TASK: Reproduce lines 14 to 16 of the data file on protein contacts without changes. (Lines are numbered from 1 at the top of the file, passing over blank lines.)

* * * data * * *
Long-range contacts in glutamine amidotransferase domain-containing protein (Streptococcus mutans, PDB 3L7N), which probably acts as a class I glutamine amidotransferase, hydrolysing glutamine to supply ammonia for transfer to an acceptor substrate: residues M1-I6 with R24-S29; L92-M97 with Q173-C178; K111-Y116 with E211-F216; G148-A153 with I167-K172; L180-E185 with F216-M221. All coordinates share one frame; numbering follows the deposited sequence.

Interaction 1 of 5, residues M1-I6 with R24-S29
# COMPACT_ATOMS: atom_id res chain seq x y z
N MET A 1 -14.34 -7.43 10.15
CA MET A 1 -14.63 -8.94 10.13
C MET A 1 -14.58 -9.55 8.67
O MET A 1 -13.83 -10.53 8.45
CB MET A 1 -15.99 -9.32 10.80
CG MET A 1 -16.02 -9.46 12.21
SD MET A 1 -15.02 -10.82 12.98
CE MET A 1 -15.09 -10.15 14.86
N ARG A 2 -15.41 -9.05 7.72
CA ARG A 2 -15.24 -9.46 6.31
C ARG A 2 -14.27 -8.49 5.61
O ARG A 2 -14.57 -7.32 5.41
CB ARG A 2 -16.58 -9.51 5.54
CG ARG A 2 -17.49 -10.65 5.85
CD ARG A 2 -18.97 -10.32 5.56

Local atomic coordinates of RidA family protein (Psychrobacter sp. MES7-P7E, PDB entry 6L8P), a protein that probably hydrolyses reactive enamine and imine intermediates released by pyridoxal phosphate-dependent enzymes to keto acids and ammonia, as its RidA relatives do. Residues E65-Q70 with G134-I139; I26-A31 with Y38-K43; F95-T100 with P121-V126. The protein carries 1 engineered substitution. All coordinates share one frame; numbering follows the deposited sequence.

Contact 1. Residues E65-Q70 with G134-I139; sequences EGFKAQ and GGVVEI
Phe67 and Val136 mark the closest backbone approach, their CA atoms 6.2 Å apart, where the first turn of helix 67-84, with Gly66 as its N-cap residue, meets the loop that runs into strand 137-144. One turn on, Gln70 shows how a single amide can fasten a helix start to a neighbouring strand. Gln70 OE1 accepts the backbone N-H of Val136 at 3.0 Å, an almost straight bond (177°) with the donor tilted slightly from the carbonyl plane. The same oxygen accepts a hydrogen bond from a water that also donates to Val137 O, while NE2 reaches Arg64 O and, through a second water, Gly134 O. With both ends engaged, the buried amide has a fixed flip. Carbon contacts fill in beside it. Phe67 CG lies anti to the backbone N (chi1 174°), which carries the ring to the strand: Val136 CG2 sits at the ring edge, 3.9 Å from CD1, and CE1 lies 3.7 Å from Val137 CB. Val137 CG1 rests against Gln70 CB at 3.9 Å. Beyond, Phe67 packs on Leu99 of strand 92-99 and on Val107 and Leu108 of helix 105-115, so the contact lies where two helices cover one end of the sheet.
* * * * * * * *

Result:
C ARG A 2 -14.27 -8.49 5.61
O ARG A 2 -14.57 -7.32 5.41
CB ARG A 2 -16.58 -9.51 5.54